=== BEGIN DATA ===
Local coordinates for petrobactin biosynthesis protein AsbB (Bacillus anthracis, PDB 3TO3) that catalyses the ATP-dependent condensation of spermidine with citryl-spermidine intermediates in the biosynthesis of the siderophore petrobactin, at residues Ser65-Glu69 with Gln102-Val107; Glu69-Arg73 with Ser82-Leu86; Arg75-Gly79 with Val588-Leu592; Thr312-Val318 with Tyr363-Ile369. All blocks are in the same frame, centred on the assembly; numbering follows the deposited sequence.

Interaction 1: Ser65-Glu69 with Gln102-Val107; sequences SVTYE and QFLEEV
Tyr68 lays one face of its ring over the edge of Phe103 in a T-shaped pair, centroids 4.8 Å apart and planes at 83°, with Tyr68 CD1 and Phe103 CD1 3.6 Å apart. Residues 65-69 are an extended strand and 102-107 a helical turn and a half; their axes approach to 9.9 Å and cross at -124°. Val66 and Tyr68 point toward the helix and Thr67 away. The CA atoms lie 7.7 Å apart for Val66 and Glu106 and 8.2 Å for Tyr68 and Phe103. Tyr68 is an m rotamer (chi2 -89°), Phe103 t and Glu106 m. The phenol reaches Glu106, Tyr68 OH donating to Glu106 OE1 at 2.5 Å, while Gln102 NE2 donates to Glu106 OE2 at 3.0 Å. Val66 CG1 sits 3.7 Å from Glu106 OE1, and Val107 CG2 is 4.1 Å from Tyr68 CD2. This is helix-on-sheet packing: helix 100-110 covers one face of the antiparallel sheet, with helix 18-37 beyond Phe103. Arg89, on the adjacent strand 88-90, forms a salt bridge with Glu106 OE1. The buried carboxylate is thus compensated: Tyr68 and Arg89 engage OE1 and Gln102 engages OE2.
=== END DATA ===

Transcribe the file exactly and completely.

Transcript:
Local coordinates for petrobactin biosynthesis protein AsbB (Bacillus anthracis, PDB 3TO3) that catalyses the ATP-dependent condensation of spermidine with citryl-spermidine intermediates in the biosynthesis of the siderophore petrobactin, at residues Ser65-Glu69 with Gln102-Val107; Glu69-Arg73 with Ser82-Leu86; Arg75-Gly79 with Val588-Leu592; Thr312-Val318 with Tyr363-Ile369. All blocks are in the same frame, centred on the assembly; numbering follows the deposited sequence.

Interaction 1: Ser65-Glu69 with Gln102-Val107; sequences SVTYE and QFLEEV
Tyr68 lays one face of its ring over the edge of Phe103 in a T-shaped pair, centroids 4.8 Å apart and planes at 83°, with Tyr68 CD1 and Phe103 CD1 3.6 Å apart. Residues 65-69 are an extended strand and 102-107 a helical turn and a half; their axes approach to 9.9 Å and cross at -124°. Val66 and Tyr68 point toward the helix and Thr67 away. The CA atoms lie 7.7 Å apart for Val66 and Glu106 and 8.2 Å for Tyr68 and Phe103. Tyr68 is an m rotamer (chi2 -89°), Phe103 t and Glu106 m. The phenol reaches Glu106, Tyr68 OH donating to Glu106 OE1 at 2.5 Å, while Gln102 NE2 donates to Glu106 OE2 at 3.0 Å. Val66 CG1 sits 3.7 Å from Glu106 OE1, and Val107 CG2 is 4.1 Å from Tyr68 CD2. This is helix-on-sheet packing: helix 100-110 covers one face of the antiparallel sheet, with helix 18-37 beyond Phe103. Arg89, on the adjacent strand 88-90, forms a salt bridge with Glu106 OE1. The buried carboxylate is thus compensated: Tyr68 and Arg89 engage OE1 and Gln102 engages OE2.